Sunday, March 1, 2009

Fried Chicken: Good, or Better

















"Let's meet for a meal." A simple statement but for months now I've been trying to get an excuse to go to my favorite fried chicken place. This past week I was already booked to go there on Saturday, but nonetheless I was trying to sneak in lunch the Tuesday before, sadly it didn't work. Wanting Fried chicken twice in five days; clearly I have a little problem with fried chicken.

One of the people who had turned me down for that Tuesday lunch is another fried chicken addict. With her it is a genetic pre-disposition toward the addiction as she is a genuine Daughter of the South (DOS). With me it was free choice and it is my drug of choice. I have no genetic draw to anything other than crackpot left-wing political opinions.

But in the process of discussing, via email, the possibility of sneaking a Tuesday fried chicken meal (Tuesday being that glorious day of the week when they always have macaroni and cheese as the special daily side dish) DOS, who had just gotten a new stove, wrote, "I made fried chicken the other night, experimenting with cooking at a lower temperature - 320 degrees. I used peanut oil, bacon fat and duck fat. Just the basic buttermilk marinade. It was very crunchy and moist."

I responded, "And how long did it take to clean up the new stove after you made the fried chicken?"

She replied, "I cooked it in my electric skillet!"

Me, "What a concept! I never thought of that. I suppose I classistly thought one couldn't have one of those unless one lived in a home with wheels. But we did have one when I was a kid and it was a new thing. I think in the wild n' crazy 60s I turned it into a candle making device, never to return to the kitchen."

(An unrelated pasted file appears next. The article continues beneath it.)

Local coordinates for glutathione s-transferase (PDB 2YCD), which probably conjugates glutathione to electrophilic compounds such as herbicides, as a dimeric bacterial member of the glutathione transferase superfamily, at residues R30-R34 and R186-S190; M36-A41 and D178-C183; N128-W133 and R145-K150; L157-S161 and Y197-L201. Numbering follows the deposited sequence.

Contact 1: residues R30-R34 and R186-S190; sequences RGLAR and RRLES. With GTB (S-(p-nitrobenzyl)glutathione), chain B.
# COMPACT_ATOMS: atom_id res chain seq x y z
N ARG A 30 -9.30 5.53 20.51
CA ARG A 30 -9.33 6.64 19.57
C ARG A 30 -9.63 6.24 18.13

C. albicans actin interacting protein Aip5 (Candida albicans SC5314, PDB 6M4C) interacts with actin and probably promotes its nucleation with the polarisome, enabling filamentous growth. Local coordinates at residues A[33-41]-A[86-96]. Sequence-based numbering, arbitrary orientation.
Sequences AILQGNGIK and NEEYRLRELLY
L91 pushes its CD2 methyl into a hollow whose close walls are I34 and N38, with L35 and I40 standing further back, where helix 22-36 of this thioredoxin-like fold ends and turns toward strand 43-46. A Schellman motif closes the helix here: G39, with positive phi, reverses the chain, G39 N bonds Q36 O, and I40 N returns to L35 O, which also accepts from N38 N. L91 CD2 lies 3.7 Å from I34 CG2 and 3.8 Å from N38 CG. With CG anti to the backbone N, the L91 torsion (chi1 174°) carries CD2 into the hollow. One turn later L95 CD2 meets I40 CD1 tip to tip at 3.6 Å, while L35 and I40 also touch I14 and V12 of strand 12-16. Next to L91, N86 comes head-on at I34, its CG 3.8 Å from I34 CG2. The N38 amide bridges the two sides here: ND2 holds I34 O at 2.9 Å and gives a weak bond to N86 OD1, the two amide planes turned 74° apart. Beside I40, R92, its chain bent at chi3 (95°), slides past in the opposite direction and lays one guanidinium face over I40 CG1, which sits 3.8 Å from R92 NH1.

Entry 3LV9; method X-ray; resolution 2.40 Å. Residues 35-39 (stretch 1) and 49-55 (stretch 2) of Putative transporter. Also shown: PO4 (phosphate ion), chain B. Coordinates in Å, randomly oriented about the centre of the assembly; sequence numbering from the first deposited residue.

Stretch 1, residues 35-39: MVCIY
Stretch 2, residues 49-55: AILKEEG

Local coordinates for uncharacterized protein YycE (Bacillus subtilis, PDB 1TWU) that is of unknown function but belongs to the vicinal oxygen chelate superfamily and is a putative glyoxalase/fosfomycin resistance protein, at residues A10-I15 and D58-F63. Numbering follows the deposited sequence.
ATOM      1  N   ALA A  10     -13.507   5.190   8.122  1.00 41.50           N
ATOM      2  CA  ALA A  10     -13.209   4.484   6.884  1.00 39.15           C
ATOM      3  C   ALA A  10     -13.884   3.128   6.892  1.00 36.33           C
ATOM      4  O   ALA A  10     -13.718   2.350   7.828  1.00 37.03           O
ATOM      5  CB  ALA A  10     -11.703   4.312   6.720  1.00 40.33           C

DOS, "I was inspired to get one during a visit to North Carolina."

Showing just how pathetic my addiction is, I spent the next several hours searching Amazon.com and Target.com for the perfect CCD (cheap Chinese device). Now bare in mind, I have taken this 30's style depression to heart (I wonder how long it will be before I am selling pencils or apples on the street) so, CCD is not a pejorative racist acronym, but rather an expression of admiration, desire, and consumer respect. Nonetheless, I held off, thinking such a device at $25 is almost exactly the price of a fried chicken dinner for two. Also, I thought if I came home with chicken parts and a new electric frypan, just three days before we had a date to go out for fried chicken, my skinny, but obsessed wife would have gone directly from her weight watchers meeting to a lawyers office and filled out the papers to file for a divorce. To be honest, I can't say she would be wrong in this situation. And since they don't make a small enough electric frypan small enough to cook chicken for one I held off on the idea. And of course there is the problem of where I would put it in my kitchen, which is so filled with rarely used tools that I can't even find them when I do want to use them. The solution to my desire for an electric frying pan is say an electric frying pan if I am ever asked what I want for my birthday or Christmas. Usually I only get one or two chances a year since we don't celebrate many gift giving holidays, especially after moving into a 985 square foot house.